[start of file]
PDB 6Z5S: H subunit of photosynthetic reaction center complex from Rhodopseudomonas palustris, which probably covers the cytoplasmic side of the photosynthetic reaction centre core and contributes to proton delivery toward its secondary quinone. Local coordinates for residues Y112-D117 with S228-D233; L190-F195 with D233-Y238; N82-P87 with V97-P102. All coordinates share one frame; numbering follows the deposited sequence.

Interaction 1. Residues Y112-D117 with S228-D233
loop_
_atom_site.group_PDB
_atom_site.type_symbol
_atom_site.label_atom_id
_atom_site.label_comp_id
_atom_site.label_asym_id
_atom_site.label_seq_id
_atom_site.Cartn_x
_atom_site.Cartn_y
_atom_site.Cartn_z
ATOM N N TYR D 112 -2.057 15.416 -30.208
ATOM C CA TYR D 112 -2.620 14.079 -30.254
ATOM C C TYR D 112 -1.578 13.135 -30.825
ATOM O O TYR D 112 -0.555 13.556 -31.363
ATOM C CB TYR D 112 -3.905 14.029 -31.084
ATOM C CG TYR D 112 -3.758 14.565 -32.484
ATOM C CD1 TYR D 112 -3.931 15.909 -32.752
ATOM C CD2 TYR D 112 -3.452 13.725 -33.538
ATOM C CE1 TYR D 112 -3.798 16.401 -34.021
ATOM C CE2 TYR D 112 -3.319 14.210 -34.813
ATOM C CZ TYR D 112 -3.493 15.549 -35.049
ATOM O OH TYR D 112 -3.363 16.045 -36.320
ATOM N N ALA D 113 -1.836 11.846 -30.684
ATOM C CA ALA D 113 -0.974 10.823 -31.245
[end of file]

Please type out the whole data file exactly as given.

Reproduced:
PDB 6Z5S: H subunit of photosynthetic reaction center complex from Rhodopseudomonas palustris, which probably covers the cytoplasmic side of the photosynthetic reaction centre core and contributes to proton delivery toward its secondary quinone. Local coordinates for residues Y112-D117 with S228-D233; L190-F195 with D233-Y238; N82-P87 with V97-P102. All coordinates share one frame; numbering follows the deposited sequence.

Interaction 1. Residues Y112-D117 with S228-D233
loop_
_atom_site.group_PDB
_atom_site.type_symbol
_atom_site.label_atom_id
_atom_site.label_comp_id
_atom_site.label_asym_id
_atom_site.label_seq_id
_atom_site.Cartn_x
_atom_site.Cartn_y
_atom_site.Cartn_z
ATOM N N TYR D 112 -2.057 15.416 -30.208
ATOM C CA TYR D 112 -2.620 14.079 -30.254
ATOM C C TYR D 112 -1.578 13.135 -30.825
ATOM O O TYR D 112 -0.555 13.556 -31.363
ATOM C CB TYR D 112 -3.905 14.029 -31.084
ATOM C CG TYR D 112 -3.758 14.565 -32.484
ATOM C CD1 TYR D 112 -3.931 15.909 -32.752
ATOM C CD2 TYR D 112 -3.452 13.725 -33.538
ATOM C CE1 TYR D 112 -3.798 16.401 -34.021
ATOM C CE2 TYR D 112 -3.319 14.210 -34.813
ATOM C CZ TYR D 112 -3.493 15.549 -35.049
ATOM O OH TYR D 112 -3.363 16.045 -36.320
ATOM N N ALA D 113 -1.836 11.846 -30.684
ATOM C CA ALA D 113 -0.974 10.823 -31.245